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Art Photobook Reviews

I loved my wife (killing children is good for the economy) by Dieter De Lathauwer

Updated: Aug 2, 2018

At first glance it is likely that very few people will be upset by this book….but look a little closer, and it very quickly becomes apparent that this is one of the most unsettling documents you are ever likely to encounter.

The same way that in the world of cinema (stick with me here), movies like, for example Haneke’s Funny Games, and Hooper’s The Texas Chainsaw Massacre will very often appeal to different demographics. One being understated, subtle. and with, for the most part, implied violence. The other a Gothic no holds barred gore fest.

To be fair both are terrifying, but only one claims to have been inspired by actual events. Coming to them without prior knowledge, it is easy to understand which one would most likely be chosen as the fiction…..which just goes to prove the old adage “never judge a book by it’s cover”.

I have no desire to live in the past, or to blame the generations of today for the deeds of those that preceded them. However, just when we think we have been made aware of all the atrocities committed during the course of the second world war, heard of all the evil that we can bestow on our fellow human beings, reality like an uninvited guest arrives with one more coda.

This is another story, that but for the persistence of one individual, may never have come to light, but is now thrust into our domain, and loudly declares it’s right to be heard.

For the project “I loved my wife”, Belgian artist Dieter De Lathauwer toured Austria documenting what, on first inspection appears to be a collection of relatively mundane buildings. Mostly unassuming, many overgrown, others barely visible behind walls, hidden from view, quietly trying to blend into the background.

The truth as it turns out, couldn’t be further from that benign description, mundane. Originally psychiatric clinics, during the second world war, hundreds of thousands of otherwise healthy men, women and children were admitted to these buildings for reasons of poor mental health.

Once interred, they were then summarily “euthanized” by the very people that would normally have been charged to care for them, purely because the government deemed it uneconomical to keep them alive.

The use of archival images, propaganda film and original work is skilfully blended to present a narrative that subtly, but very effectively hints at one of the darkest and yet also relatively unknown periods from that time.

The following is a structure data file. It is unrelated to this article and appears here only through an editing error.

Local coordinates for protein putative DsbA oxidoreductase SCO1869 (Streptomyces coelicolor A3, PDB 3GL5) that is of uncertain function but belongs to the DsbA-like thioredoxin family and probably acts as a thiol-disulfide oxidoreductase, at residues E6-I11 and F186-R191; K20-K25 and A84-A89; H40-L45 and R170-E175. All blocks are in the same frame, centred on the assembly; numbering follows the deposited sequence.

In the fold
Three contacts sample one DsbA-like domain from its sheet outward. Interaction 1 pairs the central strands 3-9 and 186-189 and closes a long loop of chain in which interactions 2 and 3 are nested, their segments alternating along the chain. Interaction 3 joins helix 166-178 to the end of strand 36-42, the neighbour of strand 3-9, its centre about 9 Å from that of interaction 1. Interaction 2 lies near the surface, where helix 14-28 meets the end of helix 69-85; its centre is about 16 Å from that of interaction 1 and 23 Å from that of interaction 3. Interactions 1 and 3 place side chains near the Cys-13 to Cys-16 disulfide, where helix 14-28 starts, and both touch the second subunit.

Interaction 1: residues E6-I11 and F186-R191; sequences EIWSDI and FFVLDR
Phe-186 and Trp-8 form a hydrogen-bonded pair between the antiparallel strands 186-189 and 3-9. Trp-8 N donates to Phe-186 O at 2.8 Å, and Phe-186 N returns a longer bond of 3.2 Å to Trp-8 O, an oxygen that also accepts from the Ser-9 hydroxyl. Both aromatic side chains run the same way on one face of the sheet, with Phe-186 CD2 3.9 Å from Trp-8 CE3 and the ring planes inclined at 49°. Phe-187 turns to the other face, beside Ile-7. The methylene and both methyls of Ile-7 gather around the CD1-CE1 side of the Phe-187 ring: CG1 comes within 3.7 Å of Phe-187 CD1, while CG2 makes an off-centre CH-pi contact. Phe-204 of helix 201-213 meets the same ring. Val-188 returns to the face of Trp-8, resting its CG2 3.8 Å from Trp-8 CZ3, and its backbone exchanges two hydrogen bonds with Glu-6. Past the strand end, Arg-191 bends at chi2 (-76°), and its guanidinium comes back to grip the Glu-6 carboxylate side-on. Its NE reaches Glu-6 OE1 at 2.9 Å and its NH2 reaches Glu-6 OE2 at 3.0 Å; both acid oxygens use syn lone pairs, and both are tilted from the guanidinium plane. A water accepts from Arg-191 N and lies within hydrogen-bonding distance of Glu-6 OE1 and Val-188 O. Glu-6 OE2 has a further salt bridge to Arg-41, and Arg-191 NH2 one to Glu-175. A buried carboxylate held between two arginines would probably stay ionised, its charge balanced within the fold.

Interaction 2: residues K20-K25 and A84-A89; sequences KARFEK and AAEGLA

The superlative editing and sequencing incorporates a range of images that refuses to sensationalize the subject matter. Buildings, ripples on the surface of water, landscapes, portraits of victims, medical staff, even a priest. No chainsaws here, but an implied horror that goes way beyond.

In my opinion one of the most upsetting images, is that of a nurse, head turned down and away from the camera, perhaps (hopefully) in denial. An angle which clearly allows us to focus on the cap she is wearing. This uniform normally associated with one of the most caring and trusted members of our society, given a chilling and awful new significance within the context of the book.

What appears to make this whole episode even more astounding, is that propaganda films existed extolling the virtues of this activity. With one man announcing that he had sacrificed his wife for the good of the fatherland. A brief but devastating quote from his statement becoming the title of the book “……I loved my wife”.

Elegantly and beautifully presented, the book has an open spine binding, giving it the feel of a handmade document or even a scrapbook. It is accompanied by a printed leaflet containing the colophon, maps and documentary notes, and is presented in a two pocketed folder remeniscent of those used for medical records, and with an image tipped onto the cover.

The book, I loved my wife – killing children is good for the economy, has won the 2016 Unseen Dummy Award.

As a photo book it truly deserves the accolade. As a project it is just a travesty that it has to exist at all.

This review first appeared on


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